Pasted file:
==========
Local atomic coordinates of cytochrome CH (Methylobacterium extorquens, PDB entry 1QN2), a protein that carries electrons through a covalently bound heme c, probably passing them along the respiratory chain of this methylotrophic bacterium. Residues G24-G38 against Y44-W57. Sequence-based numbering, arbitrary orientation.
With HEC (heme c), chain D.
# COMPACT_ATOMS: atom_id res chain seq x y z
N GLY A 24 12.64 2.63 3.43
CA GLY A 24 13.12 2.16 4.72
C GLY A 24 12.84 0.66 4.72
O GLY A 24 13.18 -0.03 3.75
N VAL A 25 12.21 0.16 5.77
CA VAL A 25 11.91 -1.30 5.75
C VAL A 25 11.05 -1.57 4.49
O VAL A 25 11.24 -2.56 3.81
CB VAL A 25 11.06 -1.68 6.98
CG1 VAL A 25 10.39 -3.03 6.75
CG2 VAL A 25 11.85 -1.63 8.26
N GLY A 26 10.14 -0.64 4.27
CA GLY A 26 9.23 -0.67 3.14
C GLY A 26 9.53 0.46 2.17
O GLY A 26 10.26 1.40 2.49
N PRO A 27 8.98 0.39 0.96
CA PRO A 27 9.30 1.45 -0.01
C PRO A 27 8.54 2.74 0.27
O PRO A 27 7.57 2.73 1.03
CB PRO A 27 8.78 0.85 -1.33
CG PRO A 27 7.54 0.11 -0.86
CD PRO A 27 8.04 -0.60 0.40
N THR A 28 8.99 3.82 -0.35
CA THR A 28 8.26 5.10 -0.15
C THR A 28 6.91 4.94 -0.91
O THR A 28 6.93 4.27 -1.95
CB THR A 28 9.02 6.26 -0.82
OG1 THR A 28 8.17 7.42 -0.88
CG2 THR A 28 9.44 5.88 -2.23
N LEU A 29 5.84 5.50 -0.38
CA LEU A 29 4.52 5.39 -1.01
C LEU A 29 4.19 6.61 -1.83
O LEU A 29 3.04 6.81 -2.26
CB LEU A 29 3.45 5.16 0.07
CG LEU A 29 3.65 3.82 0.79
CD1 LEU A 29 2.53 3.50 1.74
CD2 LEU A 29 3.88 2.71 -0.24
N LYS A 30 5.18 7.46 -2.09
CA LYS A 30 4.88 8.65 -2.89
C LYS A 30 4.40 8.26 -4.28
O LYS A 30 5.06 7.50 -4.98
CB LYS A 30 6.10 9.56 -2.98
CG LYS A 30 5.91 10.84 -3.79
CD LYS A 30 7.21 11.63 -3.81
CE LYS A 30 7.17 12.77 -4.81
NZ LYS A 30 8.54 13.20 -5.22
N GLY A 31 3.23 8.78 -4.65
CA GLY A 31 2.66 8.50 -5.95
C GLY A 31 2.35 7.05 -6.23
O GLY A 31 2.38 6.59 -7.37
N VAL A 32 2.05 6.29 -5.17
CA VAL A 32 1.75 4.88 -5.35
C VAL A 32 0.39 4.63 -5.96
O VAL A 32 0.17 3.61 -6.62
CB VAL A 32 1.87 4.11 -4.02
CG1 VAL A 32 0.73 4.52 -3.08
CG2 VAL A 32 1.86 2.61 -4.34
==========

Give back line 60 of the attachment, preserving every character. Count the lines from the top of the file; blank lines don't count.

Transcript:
CG2 VAL A 32 1.86 2.61 -4.34